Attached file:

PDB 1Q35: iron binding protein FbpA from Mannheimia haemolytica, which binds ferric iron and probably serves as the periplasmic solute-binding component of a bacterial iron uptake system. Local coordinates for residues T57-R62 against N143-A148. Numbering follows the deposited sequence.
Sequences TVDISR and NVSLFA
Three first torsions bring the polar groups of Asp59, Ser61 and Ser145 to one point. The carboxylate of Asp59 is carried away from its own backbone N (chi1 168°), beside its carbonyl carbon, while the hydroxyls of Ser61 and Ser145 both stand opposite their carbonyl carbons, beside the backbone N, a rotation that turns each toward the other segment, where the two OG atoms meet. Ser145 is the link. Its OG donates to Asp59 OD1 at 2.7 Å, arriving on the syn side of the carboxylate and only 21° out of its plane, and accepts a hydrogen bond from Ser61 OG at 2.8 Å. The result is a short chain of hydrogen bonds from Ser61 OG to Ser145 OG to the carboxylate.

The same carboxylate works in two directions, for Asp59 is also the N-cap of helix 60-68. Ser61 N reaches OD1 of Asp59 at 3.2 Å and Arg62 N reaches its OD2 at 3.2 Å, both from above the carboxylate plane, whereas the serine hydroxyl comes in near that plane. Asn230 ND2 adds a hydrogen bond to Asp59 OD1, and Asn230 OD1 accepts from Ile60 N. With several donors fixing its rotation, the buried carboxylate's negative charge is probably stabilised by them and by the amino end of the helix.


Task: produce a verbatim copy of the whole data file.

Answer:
PDB 1Q35: iron binding protein FbpA from Mannheimia haemolytica, which binds ferric iron and probably serves as the periplasmic solute-binding component of a bacterial iron uptake system. Local coordinates for residues T57-R62 against N143-A148. Numbering follows the deposited sequence.
Sequences TVDISR and NVSLFA
Three first torsions bring the polar groups of Asp59, Ser61 and Ser145 to one point. The carboxylate of Asp59 is carried away from its own backbone N (chi1 168°), beside its carbonyl carbon, while the hydroxyls of Ser61 and Ser145 both stand opposite their carbonyl carbons, beside the backbone N, a rotation that turns each toward the other segment, where the two OG atoms meet. Ser145 is the link. Its OG donates to Asp59 OD1 at 2.7 Å, arriving on the syn side of the carboxylate and only 21° out of its plane, and accepts a hydrogen bond from Ser61 OG at 2.8 Å. The result is a short chain of hydrogen bonds from Ser61 OG to Ser145 OG to the carboxylate.

The same carboxylate works in two directions, for Asp59 is also the N-cap of helix 60-68. Ser61 N reaches OD1 of Asp59 at 3.2 Å and Arg62 N reaches its OD2 at 3.2 Å, both from above the carboxylate plane, whereas the serine hydroxyl comes in near that plane. Asn230 ND2 adds a hydrogen bond to Asp59 OD1, and Asn230 OD1 accepts from Ile60 N. With several donors fixing its rotation, the buried carboxylate's negative charge is probably stabilised by them and by the amino end of the helix.